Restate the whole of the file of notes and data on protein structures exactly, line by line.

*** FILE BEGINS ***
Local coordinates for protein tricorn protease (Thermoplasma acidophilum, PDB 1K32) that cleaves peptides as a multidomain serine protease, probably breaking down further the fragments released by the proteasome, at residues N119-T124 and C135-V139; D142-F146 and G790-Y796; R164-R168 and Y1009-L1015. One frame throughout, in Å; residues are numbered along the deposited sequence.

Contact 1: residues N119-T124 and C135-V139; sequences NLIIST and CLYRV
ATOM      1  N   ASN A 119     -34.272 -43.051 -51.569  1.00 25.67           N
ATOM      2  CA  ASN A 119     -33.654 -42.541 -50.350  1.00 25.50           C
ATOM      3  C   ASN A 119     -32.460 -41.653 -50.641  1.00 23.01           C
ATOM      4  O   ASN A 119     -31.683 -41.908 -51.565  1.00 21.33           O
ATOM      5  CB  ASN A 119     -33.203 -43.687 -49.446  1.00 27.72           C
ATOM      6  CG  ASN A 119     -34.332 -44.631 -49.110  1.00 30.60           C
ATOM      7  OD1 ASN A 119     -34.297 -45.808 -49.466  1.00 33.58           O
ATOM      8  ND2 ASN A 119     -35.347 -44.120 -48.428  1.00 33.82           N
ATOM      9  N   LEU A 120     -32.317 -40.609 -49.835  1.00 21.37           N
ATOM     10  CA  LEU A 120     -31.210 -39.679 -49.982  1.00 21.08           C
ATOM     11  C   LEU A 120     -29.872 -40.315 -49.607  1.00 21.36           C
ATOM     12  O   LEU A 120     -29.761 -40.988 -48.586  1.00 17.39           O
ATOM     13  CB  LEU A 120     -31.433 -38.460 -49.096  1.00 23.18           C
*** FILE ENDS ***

Local coordinates for protein tricorn protease (Thermoplasma acidophilum, PDB 1K32) that cleaves peptides as a multidomain serine protease, probably breaking down further the fragments released by the proteasome, at residues N119-T124 and C135-V139; D142-F146 and G790-Y796; R164-R168 and Y1009-L1015. One frame throughout, in Å; residues are numbered along the deposited sequence.

Contact 1: residues N119-T124 and C135-V139; sequences NLIIST and CLYRV
ATOM      1  N   ASN A 119     -34.272 -43.051 -51.569  1.00 25.67           N
ATOM      2  CA  ASN A 119     -33.654 -42.541 -50.350  1.00 25.50           C
ATOM      3  C   ASN A 119     -32.460 -41.653 -50.641  1.00 23.01           C
ATOM      4  O   ASN A 119     -31.683 -41.908 -51.565  1.00 21.33           O
ATOM      5  CB  ASN A 119     -33.203 -43.687 -49.446  1.00 27.72           C
ATOM      6  CG  ASN A 119     -34.332 -44.631 -49.110  1.00 30.60           C
ATOM      7  OD1 ASN A 119     -34.297 -45.808 -49.466  1.00 33.58           O
ATOM      8  ND2 ASN A 119     -35.347 -44.120 -48.428  1.00 33.82           N
ATOM      9  N   LEU A 120     -32.317 -40.609 -49.835  1.00 21.37           N
ATOM     10  CA  LEU A 120     -31.210 -39.679 -49.982  1.00 21.08           C
ATOM     11  C   LEU A 120     -29.872 -40.315 -49.607  1.00 21.36           C
ATOM     12  O   LEU A 120     -29.761 -40.988 -48.586  1.00 17.39           O
ATOM     13  CB  LEU A 120     -31.433 -38.460 -49.096  1.00 23.18           C